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Tilda Swinton Bio
Tilda Swinton (born November 5, 1960 as Katherine Matilda Swinton) is a British actress, performance artist, model, and fashion muse, known for her roles in independent and Hollywood films. She is the recipient of three BAFTA Awards, one BIFA Award, one Volpi Cup and an Academy Award for Best Supporting Actress and has received three nominations for a Golden Globe Award.
She began her career in films directed by Derek Jarman, starting with Caravaggio (1986), followed by The Last of England (1988) and War Requiem (1989). Swinton won the Volpi Cup for Best Actress at the Venice Film Festival for her performance as Isabella of France in Edward II (1991). She next starred in Sally Potter‘s Orlando (1992), and was nominated for the European Film Award for Best Actress.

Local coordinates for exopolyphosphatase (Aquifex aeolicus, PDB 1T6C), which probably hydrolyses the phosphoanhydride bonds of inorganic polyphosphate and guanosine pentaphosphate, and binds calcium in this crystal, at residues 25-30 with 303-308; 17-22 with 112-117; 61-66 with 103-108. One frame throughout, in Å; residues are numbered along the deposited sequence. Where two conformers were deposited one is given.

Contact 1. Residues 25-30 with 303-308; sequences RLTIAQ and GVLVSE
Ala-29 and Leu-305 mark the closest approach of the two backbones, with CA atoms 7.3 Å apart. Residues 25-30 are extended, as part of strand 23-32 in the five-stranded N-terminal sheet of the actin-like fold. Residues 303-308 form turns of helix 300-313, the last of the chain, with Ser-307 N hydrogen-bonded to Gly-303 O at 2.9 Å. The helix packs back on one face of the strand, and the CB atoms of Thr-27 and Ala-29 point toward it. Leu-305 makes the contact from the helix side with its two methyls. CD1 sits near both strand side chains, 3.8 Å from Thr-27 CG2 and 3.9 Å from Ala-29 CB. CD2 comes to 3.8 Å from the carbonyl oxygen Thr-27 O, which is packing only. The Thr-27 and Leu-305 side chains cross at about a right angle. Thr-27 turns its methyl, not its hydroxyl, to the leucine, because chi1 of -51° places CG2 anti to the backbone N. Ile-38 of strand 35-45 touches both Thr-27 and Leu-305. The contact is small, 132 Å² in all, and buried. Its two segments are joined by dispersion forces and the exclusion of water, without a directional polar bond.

Swinton was nominated for a Golden Globe Award for her performance in The Deep End (2001). She followed this with appearances in Vanilla Sky (2001), Adaptation (2002), Young Adam (2003), and Constantine (2005). She then starred in the crime drama Julia (2008), I Am Love (2009), and the psychological thriller We Need to Talk About Kevin (2011).
Swinton later starred in the dark romantic fantasy drama, Only Lovers Left Alive (2014). She is also known for her performances as the White Witch in the Chronicles of Narnia series (2005–10). Swinton won the Academy Award for Best Supporting Actress and the BAFTA Award for Best Actress in a Supporting Role for her performance as lawyer Karen Crowder in Michael Clayton (2007). Her other film appearances include Female Perversions (1996), Tim Roth‘s The War Zone (1998), The Beach (2000), Teknolust (2002), Thumbsucker (2005), Stephanie Daley (2006), The Curious Case of Benjamin Button (2008), Burn After Reading (2008), Moonrise Kingdom (2012), Snowpiercer (2013), The Grand Budapest Hotel (2014), Trainwreck (2015), A Bigger Splash (2015) and Doctor Strange (2016).